Concerts with repertoire by a variety of composers are equally valid, of course, to represent a particular "school" of composition or national or linguistic aspects of creative art, [but] witnessing the progress and process of one genius/master/creator is a powerful experience.

We hope to see you and fifteen of your best friends at one of the two performances this weekend! Or come to both of them!

You can purchase tickets here in advance, or at the door on concert day!

Photographs by Cecily Johnson

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Q & A with Jane Leggiero

Danny Johnson

In celebration of the Christmas spirit, and in hopes of entertaining you, I posed a few questions to our performers.  What we learned from this endeavor is that TEMP has more than its fair share of amateur comedians and smarty-pantses.  Without further ado, I’ll let the performers speak for themselves.

Look for additional upcoming Q& A posts & happy holidays!

Jane Leggiero (official TEMP office elf)

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What is your favorite holiday music?

Danny Johnson: Still working on that one …

Claire Daniels: It is hard to pick favorites but I don’t ever tire of Handel’s Messiah. Sorry to be cliché! This is my first Christmas with TEMP though, and I really love the music Danny has picked for us to sing.

John Walters: I like lots. I like the old classics. I like new original music if it's good--my definition of what's good of course!  I loved finding new arrangements of Christmas for my school orchestras to play.

Cayla Cardiff: French carols, medieval English carols, Ariel Ramirez's "Navidad Nuestra", and Britten's "Ceremony of Carols."

Meredith Ruduski: 1940s and '50s crooner/jazzy stuff.

Scott Horton: Early 17th century like Gabrieli, Biber, etc.

Becky Baxter: The Chieftains recording entitled "The Bells Of Dublin" and that old Hershey's Chocolate kisses TV commercial where the animated kisses are pretending to be handbells ringing "We Wish You A Merry Christmas." I still get a kick out of the last little kiss saying "Whew!" because it reminds me of how I will feel at the end of December after all the gigs are over!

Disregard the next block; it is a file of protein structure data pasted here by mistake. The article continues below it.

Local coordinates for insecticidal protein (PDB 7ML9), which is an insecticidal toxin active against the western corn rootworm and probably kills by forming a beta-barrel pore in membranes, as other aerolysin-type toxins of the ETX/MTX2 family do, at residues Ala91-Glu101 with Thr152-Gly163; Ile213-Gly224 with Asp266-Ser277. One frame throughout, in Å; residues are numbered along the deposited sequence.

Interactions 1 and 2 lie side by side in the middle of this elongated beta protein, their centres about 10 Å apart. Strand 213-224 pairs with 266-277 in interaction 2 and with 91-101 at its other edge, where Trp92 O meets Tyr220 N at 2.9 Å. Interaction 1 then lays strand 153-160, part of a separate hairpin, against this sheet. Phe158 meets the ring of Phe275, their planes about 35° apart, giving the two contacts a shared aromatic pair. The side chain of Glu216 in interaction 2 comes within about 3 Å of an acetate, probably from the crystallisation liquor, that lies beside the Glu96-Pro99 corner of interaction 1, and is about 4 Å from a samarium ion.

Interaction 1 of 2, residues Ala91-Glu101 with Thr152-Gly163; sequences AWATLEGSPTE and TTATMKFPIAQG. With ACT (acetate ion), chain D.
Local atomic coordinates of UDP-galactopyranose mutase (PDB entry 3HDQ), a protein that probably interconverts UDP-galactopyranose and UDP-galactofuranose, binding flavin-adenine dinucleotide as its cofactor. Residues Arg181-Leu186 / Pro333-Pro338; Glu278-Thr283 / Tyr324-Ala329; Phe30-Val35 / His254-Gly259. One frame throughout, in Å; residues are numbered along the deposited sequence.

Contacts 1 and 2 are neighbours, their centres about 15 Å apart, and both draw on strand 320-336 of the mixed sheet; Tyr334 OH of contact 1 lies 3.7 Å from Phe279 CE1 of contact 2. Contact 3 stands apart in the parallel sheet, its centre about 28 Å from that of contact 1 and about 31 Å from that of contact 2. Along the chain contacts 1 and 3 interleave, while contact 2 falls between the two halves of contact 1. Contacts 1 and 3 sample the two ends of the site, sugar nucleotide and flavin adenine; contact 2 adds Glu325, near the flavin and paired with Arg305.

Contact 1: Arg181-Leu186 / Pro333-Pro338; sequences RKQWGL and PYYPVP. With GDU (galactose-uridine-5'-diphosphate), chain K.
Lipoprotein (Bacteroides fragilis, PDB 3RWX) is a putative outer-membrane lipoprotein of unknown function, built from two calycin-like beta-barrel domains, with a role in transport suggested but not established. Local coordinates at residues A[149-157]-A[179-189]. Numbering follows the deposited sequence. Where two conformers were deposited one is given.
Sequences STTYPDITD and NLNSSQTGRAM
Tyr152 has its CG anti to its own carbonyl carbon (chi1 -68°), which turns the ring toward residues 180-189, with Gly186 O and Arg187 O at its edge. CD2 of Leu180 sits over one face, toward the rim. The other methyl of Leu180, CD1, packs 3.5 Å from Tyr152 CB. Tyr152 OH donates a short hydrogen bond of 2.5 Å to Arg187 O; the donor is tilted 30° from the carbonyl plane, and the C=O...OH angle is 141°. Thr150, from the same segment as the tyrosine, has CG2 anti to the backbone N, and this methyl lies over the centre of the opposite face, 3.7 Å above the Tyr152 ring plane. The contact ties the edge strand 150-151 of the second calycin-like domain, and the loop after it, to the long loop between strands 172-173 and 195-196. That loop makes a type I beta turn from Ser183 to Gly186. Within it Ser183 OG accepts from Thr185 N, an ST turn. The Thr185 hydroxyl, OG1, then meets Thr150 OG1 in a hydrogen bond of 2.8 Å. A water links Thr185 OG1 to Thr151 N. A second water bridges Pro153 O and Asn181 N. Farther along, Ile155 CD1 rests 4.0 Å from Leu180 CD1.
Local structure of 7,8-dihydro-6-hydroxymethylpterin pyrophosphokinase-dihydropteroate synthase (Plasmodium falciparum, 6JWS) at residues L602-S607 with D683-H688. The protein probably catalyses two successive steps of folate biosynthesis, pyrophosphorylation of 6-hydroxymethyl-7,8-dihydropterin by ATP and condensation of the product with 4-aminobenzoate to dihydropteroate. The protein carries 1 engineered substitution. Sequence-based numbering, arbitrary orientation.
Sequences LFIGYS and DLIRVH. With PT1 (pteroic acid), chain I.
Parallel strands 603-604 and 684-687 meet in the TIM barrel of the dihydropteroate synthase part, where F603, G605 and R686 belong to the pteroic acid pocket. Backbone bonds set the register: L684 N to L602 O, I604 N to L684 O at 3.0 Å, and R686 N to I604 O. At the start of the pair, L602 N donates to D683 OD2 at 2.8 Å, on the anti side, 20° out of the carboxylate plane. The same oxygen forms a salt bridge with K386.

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What is the worst holiday pop song?

Danny: “I saw mommy kissing Santa Claus”

Becky: Grandma Got Run Over By A Reindeer

Cayla: UGH that hideous "Do They Know It's Christmas" monstrosity.  I know they meant well but the lyrics are so pathetic.  ("Where nothing ever grows/no rain or water flows/do they know it's Christmas time at all" - about AFRICA?!?!?  SERIOUSLY?!?!?!)

Scott: Rudolph the Red-Nosed Reindeer

John: I don't know. I'm too fast at tuning it out if I think it's going to be bad.

Meredith: That 1980s "Last Christmas I Gave You My Heart" atrocity

Claire: I don’t really mind the Christmas pop music. However, I HATE any version of We Wish You a Merry Christmas and the 12 Days of Christmas. I don’t think I’ve ever heard any version that I liked, so why bother?

Jeffrey Jones-Ragona: Without a doubt, "Christmas Shoes."  The first time I heard that song, I no longer believed in puppies, the laughter of children, or anything good.

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How many concerts do you have during the month of December?  Does your spouse/significant other/cat remember what you look like by January 1?

Abby Green: Mid-December is finally when I have some time off.  My tour/travel/festival season is July thru December.  I hardly stop at all.  December is my light at the end of the tunnel.  I finally get to breathe and relax!

Cayla: Including school work: 10, not counting the three I'm supposed to be at but am sending a sub, and not counting church.

Claire: If I counted correctly, I will sing 10 concerts, even more than that if you count informal short concerts and short performances for school. My boyfriend is actually in LA filming a movie for almost all of December. I won’t really see him until after Christmas so I guess I’ll have to let you know…

Jeffrey:  Typically, one (different) one each weekend, and some weekends, I have had as many as three different concerts-- not the same concert given three times, but three *different* repertoires/events/ensembles.  Although one year it was all Messiah-- just three different orchestras, conductors and Choruses.  Of course, the weeks before are occupied with rehearsals.  It's not unusual for December 26th to be my first full day off since Halloween or earlier.  And no, I have to get reacquainted with my cats right after Christmas.  They are definitely inquisitive and mildly distrustful when I spend an entire day at my house.  Although I spend most of that day like they do--sleeping!

John: My wife gets more than me.  [She’s in the symphony]